Every so often I think that I posted something in these blogs that, on further research, seems to be a figment of my imagination. For example, it does not appear that I ever talked about WonderCon 2013, or at least my experience of finally, *finally* meeting Jim Steranko and getting his autograph, something I’d been trying to do for years. As a general rule, I don’t like standing in lines, and I’m also reluctant to meet anyone whose work I admire in person, because hey— sometimes they turn out to be assholes. Steranko is one of the few that I felt was worth both the time and the risk.
Alas, it turned out the particular collection of Nick Fury, Agent of SHIELD stories I had brought for him to sign dredged up some bad blood. It turned out to be something Marvel screwed him on, using a loophole of publishing in Europe so they didn’t have to pay him any royalties. I had no idea. Thankfully, he still signed it for me, but only in exchange for a charity donation. In the case of some others I’d seen interact ahead of me, he asked for five dollars. In my case, he spread his arms wide, grinned and declared, “For you? Ten!”
I paid it, because Steranko. Also because he’d just let me talk his ear off for several minutes while other people were still queued up behind me. It’s entirely possible that as I left him with my signed poster and book in hand, his judgment of me was “What an asshole.”
But hey, he could have turned me away completely. He could have told me to shut the hell up and move along. Instead he sat there spinning me cool anecdotes like how he convinced Stan Lee to run his famous four-page splash illustration of a SHIELD/Hydra battle (“Stan! To be able to see this in its proper form, they’ll have to buy *four* copies!”).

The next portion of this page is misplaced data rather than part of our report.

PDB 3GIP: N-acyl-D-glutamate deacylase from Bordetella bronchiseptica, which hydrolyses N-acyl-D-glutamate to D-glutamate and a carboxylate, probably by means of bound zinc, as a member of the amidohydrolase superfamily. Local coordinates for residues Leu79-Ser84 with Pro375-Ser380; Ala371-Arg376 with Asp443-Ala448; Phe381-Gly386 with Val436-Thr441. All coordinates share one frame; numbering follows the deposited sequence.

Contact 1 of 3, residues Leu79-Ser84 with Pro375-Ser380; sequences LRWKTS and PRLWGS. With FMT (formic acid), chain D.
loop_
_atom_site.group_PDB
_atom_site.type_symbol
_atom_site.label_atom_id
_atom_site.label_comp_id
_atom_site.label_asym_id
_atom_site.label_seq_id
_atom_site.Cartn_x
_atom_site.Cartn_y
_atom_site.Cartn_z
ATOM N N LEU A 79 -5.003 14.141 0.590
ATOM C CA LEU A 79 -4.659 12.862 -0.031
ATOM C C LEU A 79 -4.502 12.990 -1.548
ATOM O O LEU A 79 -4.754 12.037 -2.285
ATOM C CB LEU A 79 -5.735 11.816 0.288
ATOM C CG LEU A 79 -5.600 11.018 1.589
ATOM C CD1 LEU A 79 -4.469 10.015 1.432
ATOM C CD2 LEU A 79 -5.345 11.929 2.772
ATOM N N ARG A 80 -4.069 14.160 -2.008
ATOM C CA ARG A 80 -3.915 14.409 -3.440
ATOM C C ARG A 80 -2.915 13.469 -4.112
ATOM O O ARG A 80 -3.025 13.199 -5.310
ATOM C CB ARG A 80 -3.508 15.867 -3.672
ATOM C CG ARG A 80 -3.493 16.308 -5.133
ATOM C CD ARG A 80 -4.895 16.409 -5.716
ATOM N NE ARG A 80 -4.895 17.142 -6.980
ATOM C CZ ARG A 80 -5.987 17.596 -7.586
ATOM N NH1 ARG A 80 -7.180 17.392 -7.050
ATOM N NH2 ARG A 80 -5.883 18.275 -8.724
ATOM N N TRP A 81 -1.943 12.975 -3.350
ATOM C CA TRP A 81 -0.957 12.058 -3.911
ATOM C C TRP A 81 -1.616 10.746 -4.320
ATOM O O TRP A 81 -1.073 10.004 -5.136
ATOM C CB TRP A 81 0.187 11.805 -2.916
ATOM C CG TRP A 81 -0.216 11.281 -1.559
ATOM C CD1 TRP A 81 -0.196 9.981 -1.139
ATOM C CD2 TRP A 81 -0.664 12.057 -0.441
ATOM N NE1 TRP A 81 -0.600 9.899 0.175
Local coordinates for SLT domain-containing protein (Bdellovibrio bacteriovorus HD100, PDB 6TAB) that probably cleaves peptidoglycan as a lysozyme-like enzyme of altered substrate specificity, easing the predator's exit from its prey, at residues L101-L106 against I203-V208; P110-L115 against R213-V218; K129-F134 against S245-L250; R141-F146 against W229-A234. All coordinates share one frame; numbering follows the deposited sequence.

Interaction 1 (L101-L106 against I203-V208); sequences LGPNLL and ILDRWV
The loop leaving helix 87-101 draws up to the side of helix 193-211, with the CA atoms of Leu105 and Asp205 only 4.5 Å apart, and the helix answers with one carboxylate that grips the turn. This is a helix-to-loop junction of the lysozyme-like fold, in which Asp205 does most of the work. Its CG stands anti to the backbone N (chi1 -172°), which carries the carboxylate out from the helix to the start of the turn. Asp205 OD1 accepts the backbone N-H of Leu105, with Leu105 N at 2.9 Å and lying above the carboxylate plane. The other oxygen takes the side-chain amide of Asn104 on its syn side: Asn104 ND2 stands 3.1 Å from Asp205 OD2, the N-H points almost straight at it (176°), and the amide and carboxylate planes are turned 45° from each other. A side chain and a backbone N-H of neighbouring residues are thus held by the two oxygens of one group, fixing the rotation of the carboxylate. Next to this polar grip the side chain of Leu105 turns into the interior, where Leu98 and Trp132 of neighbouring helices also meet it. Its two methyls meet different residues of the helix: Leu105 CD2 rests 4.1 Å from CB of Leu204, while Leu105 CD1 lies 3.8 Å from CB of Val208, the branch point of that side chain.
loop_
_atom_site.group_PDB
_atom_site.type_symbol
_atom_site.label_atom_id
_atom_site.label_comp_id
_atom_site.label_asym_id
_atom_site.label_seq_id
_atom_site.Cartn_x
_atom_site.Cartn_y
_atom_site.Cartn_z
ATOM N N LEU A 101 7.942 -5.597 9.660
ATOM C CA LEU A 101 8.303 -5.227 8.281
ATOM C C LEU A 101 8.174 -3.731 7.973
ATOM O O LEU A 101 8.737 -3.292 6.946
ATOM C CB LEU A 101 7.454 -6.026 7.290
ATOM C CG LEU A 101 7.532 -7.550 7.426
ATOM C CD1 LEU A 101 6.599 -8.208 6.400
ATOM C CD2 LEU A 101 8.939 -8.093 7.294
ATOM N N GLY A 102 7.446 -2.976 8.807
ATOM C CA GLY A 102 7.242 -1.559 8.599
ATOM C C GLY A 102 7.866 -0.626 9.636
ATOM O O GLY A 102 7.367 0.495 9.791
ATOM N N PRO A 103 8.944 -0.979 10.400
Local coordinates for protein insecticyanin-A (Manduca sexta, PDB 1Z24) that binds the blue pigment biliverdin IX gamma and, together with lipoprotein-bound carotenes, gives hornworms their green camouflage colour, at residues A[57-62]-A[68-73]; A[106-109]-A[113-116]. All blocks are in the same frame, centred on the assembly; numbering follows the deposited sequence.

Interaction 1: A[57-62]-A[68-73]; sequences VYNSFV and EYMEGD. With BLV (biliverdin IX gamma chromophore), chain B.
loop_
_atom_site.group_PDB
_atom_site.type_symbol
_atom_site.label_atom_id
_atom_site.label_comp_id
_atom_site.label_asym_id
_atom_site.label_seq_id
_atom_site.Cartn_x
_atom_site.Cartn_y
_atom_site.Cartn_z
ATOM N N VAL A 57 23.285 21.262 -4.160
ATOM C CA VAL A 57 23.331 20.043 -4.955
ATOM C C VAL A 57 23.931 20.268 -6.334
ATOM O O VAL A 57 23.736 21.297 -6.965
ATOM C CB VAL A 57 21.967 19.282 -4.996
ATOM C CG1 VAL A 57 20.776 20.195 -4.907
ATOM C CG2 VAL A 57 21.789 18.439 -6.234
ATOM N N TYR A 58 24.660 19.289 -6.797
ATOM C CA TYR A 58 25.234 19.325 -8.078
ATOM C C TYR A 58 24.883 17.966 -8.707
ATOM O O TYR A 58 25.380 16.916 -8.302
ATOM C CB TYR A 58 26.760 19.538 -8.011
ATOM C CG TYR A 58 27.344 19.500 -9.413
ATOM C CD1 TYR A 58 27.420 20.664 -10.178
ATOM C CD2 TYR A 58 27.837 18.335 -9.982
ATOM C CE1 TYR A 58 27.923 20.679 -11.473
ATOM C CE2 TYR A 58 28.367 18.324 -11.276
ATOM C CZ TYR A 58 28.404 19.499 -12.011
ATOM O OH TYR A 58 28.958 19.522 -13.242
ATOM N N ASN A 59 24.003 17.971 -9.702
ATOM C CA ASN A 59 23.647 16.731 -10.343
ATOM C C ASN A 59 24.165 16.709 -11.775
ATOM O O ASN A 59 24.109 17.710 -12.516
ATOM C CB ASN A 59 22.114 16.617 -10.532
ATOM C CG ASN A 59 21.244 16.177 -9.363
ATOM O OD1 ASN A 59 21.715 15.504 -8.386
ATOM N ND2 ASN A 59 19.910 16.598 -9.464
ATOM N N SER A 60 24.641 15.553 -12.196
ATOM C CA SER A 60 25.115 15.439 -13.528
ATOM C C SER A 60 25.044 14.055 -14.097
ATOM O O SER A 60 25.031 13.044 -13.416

As we talked, people would occasionally come up and snap photos. Steranko would hold up his hand, and sometimes they’d think he was waving, and wave back and scurry off. He wasn’t waving— he was trying to block his face, and grumbling every time he failed. He was taking cash for his posters of Captain America as donations to charity because I think for legal reasons he wasn’t allowed to be selling them for profit. Little aftershocks of an idealism long since sacrificed on the altar of the comics business.
The one time I truly saw him enjoying himself was when a young boy and his dad made their way to the front of the line. Steranko’s face lit up, and however long he talked to me, he talked to that kid longer, even inviting him behind the table to watch while he did a free sketch of the hero the kid wanted. No charge. But eventually, it was back to business and the signings, a lot of which would no doubt be ending up on Ebay.
My poster didn’t end up on Ebay, though, it’s in a nice place on my wall. Look, maybe meeting Steranko wasn’t nirvana, but like I said, I accepted the risk ahead of time. When dealing with potentially grumpy old men, sometimes just some quality time is all you can ask.